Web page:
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Rationalization

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Rationalization is the process in thinking of constructing a logical justification for a decision, action or lack thereof that was originally arrived at through a different mental process.

This process can be in a range from fully conscious (e.g. to present an external defense against ridicule from others) to mostly subconscious (e.g. to create a block against internal feelings of guilt).

For an example, consider a person who bought one of the first home computers in 1980 primarily motivated by the excitement of playing with a computer. If he felt that his friends would not accept "having fun" as a sufficient reason for the purchase, he might have searched for other justifications and ended up telling them how much time it was going to save him in doing his taxes.

People rationalize for various reasons. Rationalization may differentiate the original deterministic explanation of the behavior or feeling in question.[1][2] Sometimes rationalization occurs when we think we know ourselves better than we do. It is also an informal fallacy of reasoning.[3]

Cognitive dissonanceEdit

Main article: Cognitive dissonance

A rather different, but perhaps complementary, approach to rationalization comes from cognitive dissonance. 'In 1957. Leon Festinger...argued that when people become aware that their attitudes, thoughts, and beliefs ("cognitions") are inconsistent with one another, this realization brings with it an uncomfortable state of tension called cognitive dissonance '.[4]

One answer to the discomfort of the situation is that 'their minds rationalize it by inventing a comfortable illusion'.[5] Thus for example 'people who start to smoke again after quitting for a while perceive smoking to be less dangerous to their health, compared to their views when they decided to stop' - thereby averting their 'post-decisional regret'[6] through their new rationalization.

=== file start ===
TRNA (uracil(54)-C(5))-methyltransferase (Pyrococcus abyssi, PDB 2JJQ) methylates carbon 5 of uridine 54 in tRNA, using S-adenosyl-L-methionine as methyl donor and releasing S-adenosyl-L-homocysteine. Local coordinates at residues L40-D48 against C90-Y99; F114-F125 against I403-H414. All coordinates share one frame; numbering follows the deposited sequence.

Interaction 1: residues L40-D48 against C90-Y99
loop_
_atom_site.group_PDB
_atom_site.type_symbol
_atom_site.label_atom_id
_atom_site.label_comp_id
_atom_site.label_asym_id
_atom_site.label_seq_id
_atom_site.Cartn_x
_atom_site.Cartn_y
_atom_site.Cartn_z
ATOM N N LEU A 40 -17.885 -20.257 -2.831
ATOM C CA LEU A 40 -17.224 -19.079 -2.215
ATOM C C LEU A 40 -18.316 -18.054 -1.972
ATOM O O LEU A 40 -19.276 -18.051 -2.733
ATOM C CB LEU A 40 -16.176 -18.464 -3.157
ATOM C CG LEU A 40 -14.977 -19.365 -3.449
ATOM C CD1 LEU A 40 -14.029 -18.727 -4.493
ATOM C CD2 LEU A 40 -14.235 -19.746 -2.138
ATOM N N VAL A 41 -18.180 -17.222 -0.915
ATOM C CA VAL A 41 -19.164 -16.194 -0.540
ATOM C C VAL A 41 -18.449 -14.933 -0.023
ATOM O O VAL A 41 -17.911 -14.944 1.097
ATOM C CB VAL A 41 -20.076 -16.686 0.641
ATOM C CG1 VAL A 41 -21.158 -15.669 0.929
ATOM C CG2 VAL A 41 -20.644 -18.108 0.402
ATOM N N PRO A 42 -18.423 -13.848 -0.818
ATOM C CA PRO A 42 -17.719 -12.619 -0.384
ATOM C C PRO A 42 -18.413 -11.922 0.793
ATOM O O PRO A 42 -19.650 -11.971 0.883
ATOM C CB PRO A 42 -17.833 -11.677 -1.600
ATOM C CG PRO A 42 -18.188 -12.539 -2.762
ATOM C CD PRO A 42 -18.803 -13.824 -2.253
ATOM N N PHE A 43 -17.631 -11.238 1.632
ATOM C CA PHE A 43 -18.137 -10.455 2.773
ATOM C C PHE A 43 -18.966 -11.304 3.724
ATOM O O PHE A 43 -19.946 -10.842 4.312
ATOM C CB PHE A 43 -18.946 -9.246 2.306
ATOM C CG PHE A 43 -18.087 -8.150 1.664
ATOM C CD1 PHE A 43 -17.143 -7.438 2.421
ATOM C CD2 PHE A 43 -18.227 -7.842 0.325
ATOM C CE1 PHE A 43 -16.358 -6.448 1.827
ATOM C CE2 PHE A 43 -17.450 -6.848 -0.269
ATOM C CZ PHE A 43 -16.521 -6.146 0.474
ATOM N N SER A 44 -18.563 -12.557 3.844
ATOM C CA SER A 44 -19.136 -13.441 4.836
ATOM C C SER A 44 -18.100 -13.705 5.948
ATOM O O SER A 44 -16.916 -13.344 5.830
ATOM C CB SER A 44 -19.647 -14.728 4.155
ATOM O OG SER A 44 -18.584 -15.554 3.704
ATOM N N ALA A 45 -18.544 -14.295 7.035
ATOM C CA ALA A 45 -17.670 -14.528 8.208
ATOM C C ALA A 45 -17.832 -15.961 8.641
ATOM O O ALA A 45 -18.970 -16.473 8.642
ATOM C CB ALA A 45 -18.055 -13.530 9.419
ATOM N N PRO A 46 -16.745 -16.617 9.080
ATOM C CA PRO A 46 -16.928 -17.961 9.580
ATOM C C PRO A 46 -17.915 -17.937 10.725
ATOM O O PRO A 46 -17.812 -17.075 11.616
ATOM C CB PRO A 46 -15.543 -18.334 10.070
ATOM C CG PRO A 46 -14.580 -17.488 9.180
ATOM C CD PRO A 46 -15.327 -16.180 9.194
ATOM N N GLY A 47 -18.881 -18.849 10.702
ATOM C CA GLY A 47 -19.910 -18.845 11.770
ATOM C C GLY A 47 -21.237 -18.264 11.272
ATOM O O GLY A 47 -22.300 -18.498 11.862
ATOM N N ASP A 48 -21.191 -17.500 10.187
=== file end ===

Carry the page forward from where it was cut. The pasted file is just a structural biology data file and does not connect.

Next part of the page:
In a similar way, acts of aggression will often be seen as 'reasonable, well justified, even necessary...rationalizing their self-interest in these ways'; so that, to cite 'Martin Luther King, Jr...."It seems to be a fact of life that human beings cannot continue to do wrong without eventually reaching out for some rationalization to clothe their act"'.[7] The same may be said of the collective scale. 'When groups commit aggression, they, too, rationalize their acts with high-sounding words...rationalizing their own self-interested desires',[7] so that, for example, 'The own God is the right God. The other God is the strange God....Our own soldiers take care of the poor families; the enemy rapes them'.[8]


As a defence mechanism Edit

Rationalization (defence mechanism) is one of the defense mechanisms proposed by Sigmund Freud, which were later developed further by his daughter Anna Freud.

According to the DSM-IV rationalization occurs "when the individual deals with emotional conflict or internal or external stressors by concealing the true motivations for his or her own thoughts, actions, or feelings through the elaboration of reassuring or self serving but incorrect explanations."


See alsoEdit

ReferencesEdit

  1. Kendra Van Wagner. Defense Mechanisms - Rationalization. About.com: Psychology. URL accessed on 2008-02-24.
  2. Defenses. www.psychpage.com. URL accessed on 2008-03-11.
  3. [1]
  4. E. R. Smith and D. M. Mackie, Social Psychology (Hove 2007) p. 277-8
  5. Scott Adams, in Smith/Mackie, Social p. 280
  6. Smith/Mackie, Social p. 283-4
  7. 7.0 7.1 Smith/Mackie, Social p. 513
  8. Fritz Perls, Gestalt Theory Verbatim (Bantam 1971) p. 9

Further readingEdit

Informal fallacies
Special pleading | Red herring | Gambler's fallacy and its inverse
Fallacy of distribution (Composition | Division) | Begging the question | Many questions
Correlative-based fallacies:
False dilemma (Perfect solution) | Denying the correlative | Suppressed correlative
Deductive fallacies:
Accident | Converse accident
Inductive fallacies:
Hasty generalization | Overwhelming exception | Biased sample
False analogy | Misleading vividness | Conjunction fallacy
Vagueness:
False precision | Slippery slope
Ambiguity:
Amphibology | Continuum fallacy | False attribution (Contextomy | Quoting out of context)
Equivocation (Loki's Wager | No true Scotsman)
Questionable cause:
Correlation does not imply causation | Post hoc | Regression fallacy
Texas sharpshooter | Circular cause and consequence | Wrong direction | Single cause
Other types of fallacy
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